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As the first drug derived from opium in 1803, morphine quickly became a widely used painkiller by physicians and individuals worldwide. A great part of its popularity was due to the fact that it was approximately 10 times stronger in its painkilling ability than the naturally occurring opium that had been used previously, going back to as far as 3,400 BC in Mesopotamia. Unfortunately, early users and prescribers of morphine were unaware of or unconcerned with its addictive qualities. The widespread use of morphine in the 1800s, therefore, led to the creation of a huge population of individuals who suffered from varying degrees of morphine addiction.

photo of a vial of morphine and a injection needle

Government Response to Morphine Addiction

As it became more apparent that morphine addiction was a growing social problem, the US federal and state governments began taking steps to curb the problem. One the first of these steps was making morphine only available via a prescription from a doctor. This cut down on the myriad of “miracle cures” for various ailments sold in drug stores or even by sidewalk hawkers that contained morphine as their primary active ingredient. Law enforcement was then engaged to crack down on illegal morphine sales and distribution. However, it was quite some time before governments and individuals realized that a more treatment-focused approach to morphine addiction was a critical part of the solution to this public health crisis.

How Most People Are Introduced to Morphine Today

Due to government regulation of morphine usage and the relatively easier illegal access to other opioids “on the street,” the most common way for an individual to begin taking morphine today is due to a doctor’s prescription. Morphine can be taken by mouth, suppository, injected intramuscularly, intravenously, subcutaneously, and is even injected into the spinal canal for pain control. Doctors often prescribe morphine for moderate to severe pain, either during or after surgery, or for other acute or chronic pain disorders. It is also used during a cardiac event (heart attack) and for pulmonary edema. Many of these uses are completely appropriate and effective; however, once the drug is introduced to certain individuals, they continue to take it even when it is no longer needed for the original purpose in an attempt to experience the euphoria and relaxation that it produces. This can be the beginning of a potentially long-term and dangerous morphine addiction.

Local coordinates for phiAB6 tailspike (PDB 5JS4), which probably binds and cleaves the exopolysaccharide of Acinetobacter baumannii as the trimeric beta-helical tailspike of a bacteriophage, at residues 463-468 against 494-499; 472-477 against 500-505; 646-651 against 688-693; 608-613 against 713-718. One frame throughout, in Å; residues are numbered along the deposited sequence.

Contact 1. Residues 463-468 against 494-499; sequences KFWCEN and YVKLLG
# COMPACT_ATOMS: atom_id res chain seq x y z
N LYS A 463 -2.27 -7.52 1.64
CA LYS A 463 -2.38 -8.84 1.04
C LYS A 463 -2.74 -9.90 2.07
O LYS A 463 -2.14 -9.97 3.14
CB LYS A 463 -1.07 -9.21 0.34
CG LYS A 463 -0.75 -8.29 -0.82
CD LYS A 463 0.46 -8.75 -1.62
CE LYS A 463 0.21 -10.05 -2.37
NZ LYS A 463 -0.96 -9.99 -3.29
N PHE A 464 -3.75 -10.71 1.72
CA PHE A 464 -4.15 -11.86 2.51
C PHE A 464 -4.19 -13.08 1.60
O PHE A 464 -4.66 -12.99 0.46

illustrated chart detailing the differences between morphine and heroin


Why Morphine Addiction is so Common

Morphine addiction typically involves a physical dependence on and tolerance to the drug. This means that more and more of the drug is needed over time to produce the same “high” that the user initially experienced with a smaller dose. This is because the brain becomes accustomed to the drug’s presence and is physiologically altered after repeated and chronic administration. After long-term use, many users become so accustomed to the drug that they require it to simply feel “normal” instead of using it to achieve intoxication. One can view this part of the addiction equation as the “carrot” component of addiction. Users acquire a “positive” result (at first getting high and later simply feeling normal) from their continued use of the drug. They continue using morphine so as to continue receiving this “positive” reinforcement.